Sunday, August 27, 2006

Assam - Concluding post

I want to make the concluding post on my trip to Assam today, it is a long overdue post. I wanted to write much earlier but ran out of inspiration (to write, to blog)! What I say is true, right now I feel a burst of energy. The mind is interesting, I like the way it lacks consistency, and perhaps because it does, we are predisposed to move to newer terrains..... I am digressing now, what I wanted to say in my last post on Assam is a comment on its captivating countryside.

We understand that it is not often that people go on a holiday to Assam, neither did I, it is on a work trip that I went there for and luckily for me, discovered the treasures of Nature on a land so tarred by separatist movements. The basis of these movements has largely been economic – after Independence, a prosperous State had its economic indexes fall rapidly which gave reasons for the formation of militant groups along ethnic lines. The ULFA (United Liberation front of Assam) and the NDFB (National Democratic Front of Bodoland) are two of the most prominent insurgent groups in Assam. The former, whose primary demand is the separate State of Assam, has been classified as a “terrorist” organization by the Government of India and presently, a military offensive is on against it. NDFB, on the other hand has been spearheading a movement for autonomy for the Bodo people by pressing for a separate state for them, called Bodoland. The Bodos are the largest ethnic group in Assam, concentrated mostly in the north-western parts of the State, which includes Kokrajhar and Bongaingaon districts. With a ceasefire declared since 2001 and with the formation of the Bodoland Territorial Council, an autonomous administrative body, there is peace in the area.
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This is what my local host, a Bodo lady, was very keen to communicate: that there is peace now, after nearly two-decades of fear and bloodshed. Perhaps it is difficult to believe it without visiting; but there is no way one can deny that to oneself when one is in the arms of Nature – the pure country breeze gently caressing the skin, the miles after miles of the richest hues of greens and blues, the coconut palms, the betel nut trees, the mighty Brahmaputra river, the fantastic pineapples, the smiling faces of the Bodo women clad in traditional dokhonas and the soft-spoken Bodo men. Driving on the highway between Guwahati to Kokrajhar is a soulful experience – the highway is an outright pleasure (admittedly, I hadn’t imagined that the road would be this good); the bridge over the Brahmapurta river left me spellbound: it seemed to me at that time to be the most harmonious confluence of modern technology and Nature. So taken aback was I that I forgot to stop to click some shots. I will regret that, till I can go back there again. The eateries on the highway is a haven of sorts for fish eaters, especially. I haven’t eaten more delicious fish than this in recent times.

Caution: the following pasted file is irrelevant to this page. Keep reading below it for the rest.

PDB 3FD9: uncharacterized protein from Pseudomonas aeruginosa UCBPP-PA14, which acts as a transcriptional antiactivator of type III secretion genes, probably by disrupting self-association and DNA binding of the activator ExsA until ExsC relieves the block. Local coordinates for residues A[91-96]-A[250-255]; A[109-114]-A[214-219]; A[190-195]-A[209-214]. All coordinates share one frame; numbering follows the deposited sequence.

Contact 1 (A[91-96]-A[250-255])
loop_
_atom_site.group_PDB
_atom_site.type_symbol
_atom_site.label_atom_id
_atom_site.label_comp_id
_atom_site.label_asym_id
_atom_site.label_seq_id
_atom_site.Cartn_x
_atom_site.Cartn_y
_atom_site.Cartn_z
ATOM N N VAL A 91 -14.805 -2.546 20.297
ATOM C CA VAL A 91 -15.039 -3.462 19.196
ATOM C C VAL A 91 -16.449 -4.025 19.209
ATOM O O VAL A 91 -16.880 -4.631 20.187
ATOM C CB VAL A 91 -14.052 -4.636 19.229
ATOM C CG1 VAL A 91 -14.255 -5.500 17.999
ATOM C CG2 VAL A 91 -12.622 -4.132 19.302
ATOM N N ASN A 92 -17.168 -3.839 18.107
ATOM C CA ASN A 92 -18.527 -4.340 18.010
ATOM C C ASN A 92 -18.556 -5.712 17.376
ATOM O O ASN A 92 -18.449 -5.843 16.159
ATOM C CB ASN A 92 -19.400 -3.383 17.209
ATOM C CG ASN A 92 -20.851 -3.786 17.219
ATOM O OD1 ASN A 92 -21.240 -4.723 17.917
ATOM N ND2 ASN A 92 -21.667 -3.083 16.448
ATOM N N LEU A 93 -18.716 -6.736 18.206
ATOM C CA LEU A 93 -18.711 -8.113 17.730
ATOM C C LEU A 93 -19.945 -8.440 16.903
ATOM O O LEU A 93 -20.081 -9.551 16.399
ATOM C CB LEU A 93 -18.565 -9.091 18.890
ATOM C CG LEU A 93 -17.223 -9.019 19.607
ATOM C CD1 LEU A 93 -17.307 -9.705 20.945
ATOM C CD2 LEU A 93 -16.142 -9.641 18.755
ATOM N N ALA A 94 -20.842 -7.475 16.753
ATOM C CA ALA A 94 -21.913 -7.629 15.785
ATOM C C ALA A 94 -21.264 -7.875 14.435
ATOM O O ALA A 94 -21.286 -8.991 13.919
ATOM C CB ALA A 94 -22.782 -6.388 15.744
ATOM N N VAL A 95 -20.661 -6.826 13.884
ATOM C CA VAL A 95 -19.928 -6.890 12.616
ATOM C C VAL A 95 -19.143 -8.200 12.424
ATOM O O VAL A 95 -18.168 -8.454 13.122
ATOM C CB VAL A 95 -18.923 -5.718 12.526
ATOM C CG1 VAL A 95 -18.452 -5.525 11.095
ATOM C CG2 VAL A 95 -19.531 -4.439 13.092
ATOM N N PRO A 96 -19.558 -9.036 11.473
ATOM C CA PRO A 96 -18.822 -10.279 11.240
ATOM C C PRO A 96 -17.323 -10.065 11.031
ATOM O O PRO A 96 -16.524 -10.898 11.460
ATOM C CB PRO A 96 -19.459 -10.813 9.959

There are no “places to see” as such and even if there is, I could not find out about them in that short period; what leaves me with a delightful aftertaste is the 6-hour drive through Bodoland. Coming to think of it I don’t think any “place to see” if it is there, can stand upto the captivating countryside of this region.

I am fond of maps, so I am pasting one here. I also have the last lot of pictures to share.
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6 comments:

Sigma said...

This is a beautiful post, Ambrosia. It is good to read about your impressions of Assam. Most of us, who still believe that it is a place inhabited by terrorists and torn by strife, would stand corrected; maybe even inspired by the description of its natural beauty to visit, sooner or later.

jhantu said...

as always sweetheart ur pictures are way way too beautiful..

Queen B said...

hi there, i enjoyed all the posts and pictures on assam. truly beautiful. i know what you mean about the natural beauty... (i was born in digboi and lived in duliajan till i was 5 years old)
i have never seen such a rich deep mysterious green and so many shades of it in any other place! thanks for the lovely pics.

jhantu said...

when do we next get to see some more of ur rustic snaps?

Rajesh Dangi said...

elaborative and very much informative. like the snaps too..

the words "Tourist map of assam" clicked something in mind..touring in Assam felt like strange concept, honestly it looks so beutiful but threr seems no focus in india to cultivate trourism unlike some countries which only thrive on it...

Sigma said...

Ambrosia, no activity on your blog for a while now; hoping to see some soon. And I have tagged you, if it helps :-)
Check out Idle Thoughts for the tag.